How Can I Save Money When I Don’t Have Any?
Saving money when you live paycheck to paycheck can seem impossible. When you are just scraping by it can seem like only a dream to put a little money aside for emergencies or a savings fund. I get that and we’ve all been there at some time in our lives. Whether you don’t make enough money, have a ton of debt, or worse – both, it can make saving money very difficult to say the least.
Here are ten ideas on what you can do to make saving a reality and keep yourself out of deeper debt.
Budget, budget, budget
Developing a budget and sticking to it can make a word of difference in achieving your financial goals, especially if that goal is growing a savings account. Take some time and write down your daily, monthly, and yearly expenses. There are a ton of different apps and downloads you can find that will help you develop a budget and track your expenses and spending. Use them!
Use cash instead of plastic
Actually having cash in your hand to make purchase causes you to feel the weight of spending. It’s very easy to lose track of how much you’re spending when all you have to do is “tap and go”. Unless you are checking the balance of your plastic on a daily (or maybe hourly!) basis there’s no way to keep track on how much you spend. Having cash leave your person with every purchase makes it feel real and will really make you understand how much you are spending on each shopping trip.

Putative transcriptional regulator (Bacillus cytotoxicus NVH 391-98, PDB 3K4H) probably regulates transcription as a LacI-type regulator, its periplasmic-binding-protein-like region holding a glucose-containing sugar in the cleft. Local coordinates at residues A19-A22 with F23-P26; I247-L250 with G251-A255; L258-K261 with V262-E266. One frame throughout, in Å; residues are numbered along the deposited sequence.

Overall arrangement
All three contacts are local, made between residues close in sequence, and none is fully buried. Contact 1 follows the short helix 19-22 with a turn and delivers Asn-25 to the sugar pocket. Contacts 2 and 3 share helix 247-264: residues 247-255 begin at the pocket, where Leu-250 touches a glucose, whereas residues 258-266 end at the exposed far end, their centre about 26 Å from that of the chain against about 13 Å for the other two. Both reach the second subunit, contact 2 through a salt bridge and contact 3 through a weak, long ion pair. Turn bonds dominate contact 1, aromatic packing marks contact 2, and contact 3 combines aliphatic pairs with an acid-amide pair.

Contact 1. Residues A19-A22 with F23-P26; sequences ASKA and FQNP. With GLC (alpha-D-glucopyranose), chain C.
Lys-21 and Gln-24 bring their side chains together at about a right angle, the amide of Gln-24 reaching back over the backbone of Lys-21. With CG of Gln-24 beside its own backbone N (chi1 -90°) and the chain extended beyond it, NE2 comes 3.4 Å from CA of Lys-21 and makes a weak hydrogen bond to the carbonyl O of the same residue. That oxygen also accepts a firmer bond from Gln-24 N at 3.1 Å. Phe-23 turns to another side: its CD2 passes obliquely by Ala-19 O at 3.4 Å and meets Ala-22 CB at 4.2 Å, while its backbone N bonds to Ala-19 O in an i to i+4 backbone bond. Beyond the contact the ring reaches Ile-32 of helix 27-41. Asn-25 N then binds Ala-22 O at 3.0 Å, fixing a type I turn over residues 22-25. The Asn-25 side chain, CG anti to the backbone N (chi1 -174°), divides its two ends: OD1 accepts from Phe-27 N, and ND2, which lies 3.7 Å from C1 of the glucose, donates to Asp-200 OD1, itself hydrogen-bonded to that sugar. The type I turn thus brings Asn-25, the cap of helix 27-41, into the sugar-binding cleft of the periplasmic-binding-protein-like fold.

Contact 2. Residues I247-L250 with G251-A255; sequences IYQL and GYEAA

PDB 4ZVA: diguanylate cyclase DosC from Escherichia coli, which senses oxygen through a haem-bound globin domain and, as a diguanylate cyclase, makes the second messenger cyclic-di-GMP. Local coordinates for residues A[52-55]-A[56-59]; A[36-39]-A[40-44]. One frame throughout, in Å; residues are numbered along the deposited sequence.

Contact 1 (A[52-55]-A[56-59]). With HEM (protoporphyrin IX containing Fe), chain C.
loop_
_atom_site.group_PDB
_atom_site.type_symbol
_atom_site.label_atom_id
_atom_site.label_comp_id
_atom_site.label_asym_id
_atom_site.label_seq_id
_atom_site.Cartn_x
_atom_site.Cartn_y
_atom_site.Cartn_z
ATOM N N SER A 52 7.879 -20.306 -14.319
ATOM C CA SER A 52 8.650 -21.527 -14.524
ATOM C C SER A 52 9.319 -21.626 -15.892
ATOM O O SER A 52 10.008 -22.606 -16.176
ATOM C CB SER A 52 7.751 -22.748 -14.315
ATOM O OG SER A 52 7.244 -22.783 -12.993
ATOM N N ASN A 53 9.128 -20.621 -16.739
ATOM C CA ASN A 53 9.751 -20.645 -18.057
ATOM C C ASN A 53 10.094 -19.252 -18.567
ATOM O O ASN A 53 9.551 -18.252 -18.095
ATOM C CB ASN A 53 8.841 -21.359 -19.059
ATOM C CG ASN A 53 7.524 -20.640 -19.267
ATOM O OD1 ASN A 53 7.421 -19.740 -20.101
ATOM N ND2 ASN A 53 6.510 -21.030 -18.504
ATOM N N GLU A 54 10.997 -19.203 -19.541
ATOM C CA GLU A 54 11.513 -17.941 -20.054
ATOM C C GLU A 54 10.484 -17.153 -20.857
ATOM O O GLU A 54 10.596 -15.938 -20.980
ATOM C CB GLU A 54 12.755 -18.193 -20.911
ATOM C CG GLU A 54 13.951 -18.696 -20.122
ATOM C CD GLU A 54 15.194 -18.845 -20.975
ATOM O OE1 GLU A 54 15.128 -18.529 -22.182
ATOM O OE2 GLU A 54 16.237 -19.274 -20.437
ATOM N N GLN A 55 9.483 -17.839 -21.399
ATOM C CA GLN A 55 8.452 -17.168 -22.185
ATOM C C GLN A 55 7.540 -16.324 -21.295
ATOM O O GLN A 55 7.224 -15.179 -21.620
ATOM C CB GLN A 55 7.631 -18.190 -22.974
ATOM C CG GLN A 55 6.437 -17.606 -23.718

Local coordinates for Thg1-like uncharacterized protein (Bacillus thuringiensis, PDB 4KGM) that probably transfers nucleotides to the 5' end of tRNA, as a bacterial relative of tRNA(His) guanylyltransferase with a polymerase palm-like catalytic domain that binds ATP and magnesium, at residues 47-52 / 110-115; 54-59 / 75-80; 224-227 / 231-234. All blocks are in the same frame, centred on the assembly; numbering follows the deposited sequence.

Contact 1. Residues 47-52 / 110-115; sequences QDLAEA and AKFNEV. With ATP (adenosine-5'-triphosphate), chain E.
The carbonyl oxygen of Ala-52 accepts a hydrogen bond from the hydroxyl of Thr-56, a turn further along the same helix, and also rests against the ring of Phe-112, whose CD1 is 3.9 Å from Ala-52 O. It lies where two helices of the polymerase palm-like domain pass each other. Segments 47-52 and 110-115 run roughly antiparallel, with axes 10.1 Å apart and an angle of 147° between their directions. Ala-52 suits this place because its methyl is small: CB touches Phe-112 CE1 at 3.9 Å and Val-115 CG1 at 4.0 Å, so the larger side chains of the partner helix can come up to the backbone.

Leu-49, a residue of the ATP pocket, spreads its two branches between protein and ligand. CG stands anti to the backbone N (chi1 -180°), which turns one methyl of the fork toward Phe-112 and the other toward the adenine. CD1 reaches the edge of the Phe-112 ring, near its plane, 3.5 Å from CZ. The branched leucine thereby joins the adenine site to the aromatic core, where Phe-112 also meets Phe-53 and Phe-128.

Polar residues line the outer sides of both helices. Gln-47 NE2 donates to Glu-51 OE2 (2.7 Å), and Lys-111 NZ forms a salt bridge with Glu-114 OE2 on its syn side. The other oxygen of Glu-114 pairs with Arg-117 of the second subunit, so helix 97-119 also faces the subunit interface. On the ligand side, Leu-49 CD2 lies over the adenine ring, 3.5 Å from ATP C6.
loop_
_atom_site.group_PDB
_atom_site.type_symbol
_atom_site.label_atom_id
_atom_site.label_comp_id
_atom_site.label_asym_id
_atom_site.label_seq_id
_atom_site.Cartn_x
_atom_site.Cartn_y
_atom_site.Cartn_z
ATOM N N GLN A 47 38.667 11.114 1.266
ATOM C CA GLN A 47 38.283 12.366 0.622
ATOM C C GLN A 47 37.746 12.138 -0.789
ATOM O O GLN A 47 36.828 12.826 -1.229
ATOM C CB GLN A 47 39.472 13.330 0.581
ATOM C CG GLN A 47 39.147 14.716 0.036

Lower monthly spending
This one goes hand in hand with budgeting. It’s nearly impossible to know what items you can cut back on if you don’t know what you’re spending in the first place. Once you have an idea what you are spending it’s time to decide if you can cut back on some different areas of your budget. Do you need a home phone line? Do you even use that gym membership? How often are you going over on cell phone data charges? These are just a few examples of where you can cut expenses to make ends meet. After reviewing your monthly spending you will find all kinds of different ways to cut spending. Get creative and make some big changes, you’ll thank yourself later.
Negotiate your insurance rates
People don’t realize that they can shop around for better insurance rates whenever they feel like it. Just because you’ve been with the same carrier for years doesn’t mean they’re giving you the best price. Make a few calls and see what everyone else is offering. Ask lots of questions and negotiate a better rate than you are paying now. Remember, paying once a year will save you a lot of money versus paying monthly. Work that budget and save some extra cash so your next insurance payment can be yearly instead of monthly.
Quit eating dinner out
Going out to dinner is an extravagant practice and will cost you a ton of money over time. The average meal for two people costs $75 and that doesn’t include drinks! Instead of going out, plan a meal at home and save a bundle. Sure, you still have to do the dishes and actually cook the meal, but if you’re looking to save some money this is an easy place to start.
Pack a lunch